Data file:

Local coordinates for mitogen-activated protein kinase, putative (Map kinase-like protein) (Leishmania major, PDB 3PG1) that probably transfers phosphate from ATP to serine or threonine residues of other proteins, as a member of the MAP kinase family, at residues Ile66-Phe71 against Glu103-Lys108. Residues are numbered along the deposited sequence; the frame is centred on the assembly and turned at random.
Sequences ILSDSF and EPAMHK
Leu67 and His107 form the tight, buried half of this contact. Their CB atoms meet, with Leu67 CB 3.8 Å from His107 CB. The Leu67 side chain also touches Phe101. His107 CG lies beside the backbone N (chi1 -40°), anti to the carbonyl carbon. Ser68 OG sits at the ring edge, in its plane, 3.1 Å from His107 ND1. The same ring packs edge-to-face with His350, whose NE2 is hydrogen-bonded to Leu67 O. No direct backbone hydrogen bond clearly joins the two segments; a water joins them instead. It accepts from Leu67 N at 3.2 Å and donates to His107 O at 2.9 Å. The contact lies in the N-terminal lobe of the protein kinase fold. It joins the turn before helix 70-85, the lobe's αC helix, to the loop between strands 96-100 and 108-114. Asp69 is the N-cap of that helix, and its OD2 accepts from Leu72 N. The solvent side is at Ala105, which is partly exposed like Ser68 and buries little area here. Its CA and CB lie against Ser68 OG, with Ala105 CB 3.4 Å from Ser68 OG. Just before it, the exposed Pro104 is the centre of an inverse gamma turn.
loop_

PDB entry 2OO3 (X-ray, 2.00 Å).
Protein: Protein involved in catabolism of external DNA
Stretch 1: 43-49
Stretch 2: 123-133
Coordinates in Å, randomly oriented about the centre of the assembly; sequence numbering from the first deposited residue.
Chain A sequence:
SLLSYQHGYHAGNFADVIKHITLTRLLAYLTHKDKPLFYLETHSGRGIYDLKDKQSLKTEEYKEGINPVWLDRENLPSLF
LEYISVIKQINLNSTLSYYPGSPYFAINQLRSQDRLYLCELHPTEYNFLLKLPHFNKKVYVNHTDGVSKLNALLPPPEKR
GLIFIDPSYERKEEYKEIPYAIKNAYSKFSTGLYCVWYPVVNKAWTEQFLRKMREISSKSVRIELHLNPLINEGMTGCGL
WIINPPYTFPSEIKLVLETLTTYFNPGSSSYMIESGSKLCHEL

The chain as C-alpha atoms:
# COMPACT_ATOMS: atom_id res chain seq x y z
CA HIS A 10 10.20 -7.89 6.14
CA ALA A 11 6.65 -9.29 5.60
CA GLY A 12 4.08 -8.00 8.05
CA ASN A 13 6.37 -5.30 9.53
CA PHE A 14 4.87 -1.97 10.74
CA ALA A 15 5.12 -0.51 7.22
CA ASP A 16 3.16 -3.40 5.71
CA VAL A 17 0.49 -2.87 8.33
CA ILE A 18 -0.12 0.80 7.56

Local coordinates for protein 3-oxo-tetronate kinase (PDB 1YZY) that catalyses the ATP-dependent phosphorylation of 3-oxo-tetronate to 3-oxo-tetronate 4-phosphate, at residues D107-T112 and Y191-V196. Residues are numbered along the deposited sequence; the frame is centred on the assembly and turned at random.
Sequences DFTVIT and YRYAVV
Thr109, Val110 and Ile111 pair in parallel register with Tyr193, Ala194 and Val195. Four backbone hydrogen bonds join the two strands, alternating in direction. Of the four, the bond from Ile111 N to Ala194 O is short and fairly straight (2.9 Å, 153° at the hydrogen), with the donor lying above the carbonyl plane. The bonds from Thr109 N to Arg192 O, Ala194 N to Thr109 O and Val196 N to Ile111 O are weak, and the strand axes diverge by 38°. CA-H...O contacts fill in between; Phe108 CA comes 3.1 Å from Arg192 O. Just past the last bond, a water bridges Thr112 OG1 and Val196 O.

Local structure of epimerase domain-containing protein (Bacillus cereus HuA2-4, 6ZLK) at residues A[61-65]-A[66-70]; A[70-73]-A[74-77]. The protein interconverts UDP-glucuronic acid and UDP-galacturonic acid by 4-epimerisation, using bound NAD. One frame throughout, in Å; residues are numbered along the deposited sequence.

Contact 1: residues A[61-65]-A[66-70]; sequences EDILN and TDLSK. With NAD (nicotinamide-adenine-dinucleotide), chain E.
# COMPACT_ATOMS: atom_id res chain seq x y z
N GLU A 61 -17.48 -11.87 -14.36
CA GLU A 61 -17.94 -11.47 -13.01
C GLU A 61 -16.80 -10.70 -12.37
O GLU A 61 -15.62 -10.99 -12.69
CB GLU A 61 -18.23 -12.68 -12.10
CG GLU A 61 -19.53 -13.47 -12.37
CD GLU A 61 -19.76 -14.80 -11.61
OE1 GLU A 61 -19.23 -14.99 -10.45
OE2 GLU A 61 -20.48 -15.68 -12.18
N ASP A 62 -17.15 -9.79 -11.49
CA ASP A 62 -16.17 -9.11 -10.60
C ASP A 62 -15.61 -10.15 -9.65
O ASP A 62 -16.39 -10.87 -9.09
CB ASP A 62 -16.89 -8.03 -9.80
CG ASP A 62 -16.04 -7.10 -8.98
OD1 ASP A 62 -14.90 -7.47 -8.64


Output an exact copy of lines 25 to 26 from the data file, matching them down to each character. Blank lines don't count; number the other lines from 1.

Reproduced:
CA ILE A 18 -0.12 0.80 7.56

Local coordinates for protein 3-oxo-tetronate kinase (PDB 1YZY) that catalyses the ATP-dependent phosphorylation of 3-oxo-tetronate to 3-oxo-tetronate 4-phosphate, at residues D107-T112 and Y191-V196. Residues are numbered along the deposited sequence; the frame is centred on the assembly and turned at random.